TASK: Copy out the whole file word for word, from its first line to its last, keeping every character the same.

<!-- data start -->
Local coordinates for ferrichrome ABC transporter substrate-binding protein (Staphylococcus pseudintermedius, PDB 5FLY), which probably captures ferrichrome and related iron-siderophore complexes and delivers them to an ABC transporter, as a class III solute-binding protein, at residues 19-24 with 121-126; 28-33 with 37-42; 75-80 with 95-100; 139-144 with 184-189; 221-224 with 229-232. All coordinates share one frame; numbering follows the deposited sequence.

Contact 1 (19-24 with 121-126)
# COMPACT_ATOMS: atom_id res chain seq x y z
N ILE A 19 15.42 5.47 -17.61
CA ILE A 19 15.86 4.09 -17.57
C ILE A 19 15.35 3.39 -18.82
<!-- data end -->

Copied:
Local coordinates for ferrichrome ABC transporter substrate-binding protein (Staphylococcus pseudintermedius, PDB 5FLY), which probably captures ferrichrome and related iron-siderophore complexes and delivers them to an ABC transporter, as a class III solute-binding protein, at residues 19-24 with 121-126; 28-33 with 37-42; 75-80 with 95-100; 139-144 with 184-189; 221-224 with 229-232. All coordinates share one frame; numbering follows the deposited sequence.

Contact 1 (19-24 with 121-126)
# COMPACT_ATOMS: atom_id res chain seq x y z
N ILE A 19 15.42 5.47 -17.61
CA ILE A 19 15.86 4.09 -17.57
C ILE A 19 15.35 3.39 -18.82